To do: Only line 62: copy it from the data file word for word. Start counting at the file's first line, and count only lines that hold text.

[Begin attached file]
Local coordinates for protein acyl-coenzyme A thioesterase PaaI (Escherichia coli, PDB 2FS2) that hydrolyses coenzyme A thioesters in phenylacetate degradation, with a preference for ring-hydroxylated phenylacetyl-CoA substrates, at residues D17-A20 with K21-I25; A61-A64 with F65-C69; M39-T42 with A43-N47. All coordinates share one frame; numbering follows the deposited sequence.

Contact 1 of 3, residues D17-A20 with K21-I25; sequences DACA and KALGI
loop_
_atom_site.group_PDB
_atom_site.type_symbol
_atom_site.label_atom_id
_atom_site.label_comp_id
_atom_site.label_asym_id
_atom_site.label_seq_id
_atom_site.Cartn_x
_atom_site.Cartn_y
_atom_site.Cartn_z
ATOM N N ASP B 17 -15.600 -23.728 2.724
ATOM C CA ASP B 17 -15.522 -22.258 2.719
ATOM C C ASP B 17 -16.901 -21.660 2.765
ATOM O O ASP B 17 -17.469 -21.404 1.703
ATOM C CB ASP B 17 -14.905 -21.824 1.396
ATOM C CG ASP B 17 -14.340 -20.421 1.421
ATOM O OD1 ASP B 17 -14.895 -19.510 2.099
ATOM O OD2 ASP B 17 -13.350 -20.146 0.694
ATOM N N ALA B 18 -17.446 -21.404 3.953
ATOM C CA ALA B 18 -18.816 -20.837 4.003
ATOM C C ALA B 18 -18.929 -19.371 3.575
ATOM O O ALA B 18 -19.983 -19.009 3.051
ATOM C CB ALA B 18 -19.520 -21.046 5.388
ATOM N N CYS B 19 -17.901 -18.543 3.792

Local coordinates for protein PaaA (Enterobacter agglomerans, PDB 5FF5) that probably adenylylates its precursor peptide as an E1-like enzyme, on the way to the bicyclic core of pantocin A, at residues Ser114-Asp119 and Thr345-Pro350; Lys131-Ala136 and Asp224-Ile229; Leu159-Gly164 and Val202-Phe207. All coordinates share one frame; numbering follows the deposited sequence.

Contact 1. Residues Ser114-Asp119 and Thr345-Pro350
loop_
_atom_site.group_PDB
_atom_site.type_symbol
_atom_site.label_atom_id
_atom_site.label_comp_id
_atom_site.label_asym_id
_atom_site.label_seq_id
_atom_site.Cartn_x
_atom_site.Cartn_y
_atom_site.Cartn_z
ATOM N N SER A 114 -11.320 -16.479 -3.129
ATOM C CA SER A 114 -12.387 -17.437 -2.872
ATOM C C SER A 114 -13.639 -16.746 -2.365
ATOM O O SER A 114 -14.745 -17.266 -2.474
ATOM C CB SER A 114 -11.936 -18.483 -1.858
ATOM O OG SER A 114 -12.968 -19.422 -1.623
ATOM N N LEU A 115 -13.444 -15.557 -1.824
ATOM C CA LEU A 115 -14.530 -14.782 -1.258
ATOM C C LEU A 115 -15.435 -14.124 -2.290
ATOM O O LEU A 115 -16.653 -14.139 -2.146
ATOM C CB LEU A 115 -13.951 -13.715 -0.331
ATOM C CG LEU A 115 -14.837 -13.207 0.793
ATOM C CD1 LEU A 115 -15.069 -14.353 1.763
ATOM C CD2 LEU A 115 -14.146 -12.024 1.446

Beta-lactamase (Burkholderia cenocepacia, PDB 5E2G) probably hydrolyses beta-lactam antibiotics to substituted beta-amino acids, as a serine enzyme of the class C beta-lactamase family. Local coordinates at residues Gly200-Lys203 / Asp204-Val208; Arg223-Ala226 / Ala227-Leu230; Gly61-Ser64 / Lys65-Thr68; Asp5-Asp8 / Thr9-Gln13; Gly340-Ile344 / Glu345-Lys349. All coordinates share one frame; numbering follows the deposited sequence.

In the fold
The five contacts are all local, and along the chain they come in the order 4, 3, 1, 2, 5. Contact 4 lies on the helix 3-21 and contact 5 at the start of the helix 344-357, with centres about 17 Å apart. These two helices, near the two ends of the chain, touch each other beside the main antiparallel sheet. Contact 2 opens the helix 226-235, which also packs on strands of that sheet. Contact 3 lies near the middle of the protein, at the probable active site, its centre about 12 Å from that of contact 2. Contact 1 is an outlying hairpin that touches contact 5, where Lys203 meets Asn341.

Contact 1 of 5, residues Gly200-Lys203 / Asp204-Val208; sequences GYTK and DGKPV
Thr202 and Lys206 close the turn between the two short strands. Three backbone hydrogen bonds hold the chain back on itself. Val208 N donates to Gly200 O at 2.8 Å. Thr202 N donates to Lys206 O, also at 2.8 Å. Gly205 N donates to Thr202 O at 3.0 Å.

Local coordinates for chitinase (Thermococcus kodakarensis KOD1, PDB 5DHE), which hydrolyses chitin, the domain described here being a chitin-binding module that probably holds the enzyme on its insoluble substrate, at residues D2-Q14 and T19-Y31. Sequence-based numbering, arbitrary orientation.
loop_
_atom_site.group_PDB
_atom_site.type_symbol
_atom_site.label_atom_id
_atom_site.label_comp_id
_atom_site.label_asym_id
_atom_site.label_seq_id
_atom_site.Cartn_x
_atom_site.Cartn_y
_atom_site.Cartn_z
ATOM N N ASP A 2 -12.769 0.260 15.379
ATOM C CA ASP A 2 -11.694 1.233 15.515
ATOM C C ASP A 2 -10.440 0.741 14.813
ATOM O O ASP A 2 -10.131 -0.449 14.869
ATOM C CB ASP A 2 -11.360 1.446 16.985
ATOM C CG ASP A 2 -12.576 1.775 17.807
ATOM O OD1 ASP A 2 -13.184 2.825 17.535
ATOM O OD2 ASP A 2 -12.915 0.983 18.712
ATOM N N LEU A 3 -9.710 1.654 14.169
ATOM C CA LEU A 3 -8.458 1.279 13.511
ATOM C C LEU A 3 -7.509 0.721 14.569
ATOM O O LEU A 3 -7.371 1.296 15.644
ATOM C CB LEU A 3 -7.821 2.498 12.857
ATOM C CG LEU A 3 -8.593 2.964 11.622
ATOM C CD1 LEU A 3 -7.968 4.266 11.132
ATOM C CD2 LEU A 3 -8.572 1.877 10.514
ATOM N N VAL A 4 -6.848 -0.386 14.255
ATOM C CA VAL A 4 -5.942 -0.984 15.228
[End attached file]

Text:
_atom_site.label_atom_id